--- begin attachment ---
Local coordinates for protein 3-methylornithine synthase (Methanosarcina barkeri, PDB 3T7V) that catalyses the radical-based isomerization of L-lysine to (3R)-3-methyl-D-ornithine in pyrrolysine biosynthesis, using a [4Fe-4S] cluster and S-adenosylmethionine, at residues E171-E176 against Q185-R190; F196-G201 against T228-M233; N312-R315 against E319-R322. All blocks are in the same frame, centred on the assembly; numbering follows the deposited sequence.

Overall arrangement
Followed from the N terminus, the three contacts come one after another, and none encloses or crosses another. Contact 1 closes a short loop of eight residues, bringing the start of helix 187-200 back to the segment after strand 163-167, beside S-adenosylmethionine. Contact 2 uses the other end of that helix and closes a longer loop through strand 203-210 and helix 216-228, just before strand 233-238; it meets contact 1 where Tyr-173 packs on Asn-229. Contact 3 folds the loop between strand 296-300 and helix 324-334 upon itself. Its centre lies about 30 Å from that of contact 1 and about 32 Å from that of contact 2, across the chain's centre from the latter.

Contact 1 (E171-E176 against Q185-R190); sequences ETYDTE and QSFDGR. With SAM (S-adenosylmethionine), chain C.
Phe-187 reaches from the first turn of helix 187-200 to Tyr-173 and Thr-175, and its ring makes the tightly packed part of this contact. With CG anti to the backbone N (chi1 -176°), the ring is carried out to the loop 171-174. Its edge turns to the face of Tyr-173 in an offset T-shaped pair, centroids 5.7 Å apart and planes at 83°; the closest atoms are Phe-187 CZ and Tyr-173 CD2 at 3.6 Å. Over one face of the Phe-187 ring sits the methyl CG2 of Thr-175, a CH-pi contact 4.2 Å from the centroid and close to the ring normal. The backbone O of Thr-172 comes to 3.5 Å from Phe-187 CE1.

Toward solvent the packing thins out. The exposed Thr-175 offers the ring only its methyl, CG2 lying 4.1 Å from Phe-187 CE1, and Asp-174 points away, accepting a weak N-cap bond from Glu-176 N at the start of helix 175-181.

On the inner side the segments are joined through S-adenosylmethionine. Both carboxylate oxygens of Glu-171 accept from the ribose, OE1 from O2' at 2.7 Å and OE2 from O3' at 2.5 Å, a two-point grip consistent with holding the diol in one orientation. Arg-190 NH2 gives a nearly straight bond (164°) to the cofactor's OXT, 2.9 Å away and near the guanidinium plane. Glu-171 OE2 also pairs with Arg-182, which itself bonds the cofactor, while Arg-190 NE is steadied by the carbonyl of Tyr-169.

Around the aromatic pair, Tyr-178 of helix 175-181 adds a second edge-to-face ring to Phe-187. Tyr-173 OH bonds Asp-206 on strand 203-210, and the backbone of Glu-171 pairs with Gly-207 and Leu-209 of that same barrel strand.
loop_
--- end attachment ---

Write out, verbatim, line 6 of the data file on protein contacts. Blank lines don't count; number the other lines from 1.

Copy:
Toward solvent the packing thins out. The exposed Thr-175 offers the ring only its methyl, CG2 lying 4.1 Å from Phe-187 CE1, and Asp-174 points away, accepting a weak N-cap bond from Glu-176 N at the start of helix 175-181.